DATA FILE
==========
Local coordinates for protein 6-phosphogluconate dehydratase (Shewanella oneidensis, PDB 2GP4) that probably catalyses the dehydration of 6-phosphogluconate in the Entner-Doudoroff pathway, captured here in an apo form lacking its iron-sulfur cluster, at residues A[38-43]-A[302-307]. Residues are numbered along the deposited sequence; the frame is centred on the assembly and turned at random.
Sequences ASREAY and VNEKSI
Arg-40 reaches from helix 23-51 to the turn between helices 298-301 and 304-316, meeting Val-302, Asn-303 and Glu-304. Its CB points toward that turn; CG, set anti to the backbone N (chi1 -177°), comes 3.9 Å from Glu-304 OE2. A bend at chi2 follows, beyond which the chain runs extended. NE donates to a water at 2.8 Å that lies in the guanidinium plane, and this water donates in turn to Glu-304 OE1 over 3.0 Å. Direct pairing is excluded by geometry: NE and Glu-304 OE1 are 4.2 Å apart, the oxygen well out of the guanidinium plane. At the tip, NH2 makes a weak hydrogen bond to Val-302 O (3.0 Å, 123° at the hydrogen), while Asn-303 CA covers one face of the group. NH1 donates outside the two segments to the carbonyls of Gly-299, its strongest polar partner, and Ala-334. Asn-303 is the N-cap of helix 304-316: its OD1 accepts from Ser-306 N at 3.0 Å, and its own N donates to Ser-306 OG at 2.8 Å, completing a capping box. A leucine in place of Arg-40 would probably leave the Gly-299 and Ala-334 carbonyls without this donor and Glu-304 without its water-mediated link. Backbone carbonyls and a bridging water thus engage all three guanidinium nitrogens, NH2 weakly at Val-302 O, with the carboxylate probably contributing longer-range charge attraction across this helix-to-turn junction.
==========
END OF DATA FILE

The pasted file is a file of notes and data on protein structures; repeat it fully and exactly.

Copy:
Local coordinates for protein 6-phosphogluconate dehydratase (Shewanella oneidensis, PDB 2GP4) that probably catalyses the dehydration of 6-phosphogluconate in the Entner-Doudoroff pathway, captured here in an apo form lacking its iron-sulfur cluster, at residues A[38-43]-A[302-307]. Residues are numbered along the deposited sequence; the frame is centred on the assembly and turned at random.
Sequences ASREAY and VNEKSI
Arg-40 reaches from helix 23-51 to the turn between helices 298-301 and 304-316, meeting Val-302, Asn-303 and Glu-304. Its CB points toward that turn; CG, set anti to the backbone N (chi1 -177°), comes 3.9 Å from Glu-304 OE2. A bend at chi2 follows, beyond which the chain runs extended. NE donates to a water at 2.8 Å that lies in the guanidinium plane, and this water donates in turn to Glu-304 OE1 over 3.0 Å. Direct pairing is excluded by geometry: NE and Glu-304 OE1 are 4.2 Å apart, the oxygen well out of the guanidinium plane. At the tip, NH2 makes a weak hydrogen bond to Val-302 O (3.0 Å, 123° at the hydrogen), while Asn-303 CA covers one face of the group. NH1 donates outside the two segments to the carbonyls of Gly-299, its strongest polar partner, and Ala-334. Asn-303 is the N-cap of helix 304-316: its OD1 accepts from Ser-306 N at 3.0 Å, and its own N donates to Ser-306 OG at 2.8 Å, completing a capping box. A leucine in place of Arg-40 would probably leave the Gly-299 and Ala-334 carbonyls without this donor and Glu-304 without its water-mediated link. Backbone carbonyls and a bridging water thus engage all three guanidinium nitrogens, NH2 weakly at Val-302 O, with the carboxylate probably contributing longer-range charge attraction across this helix-to-turn junction.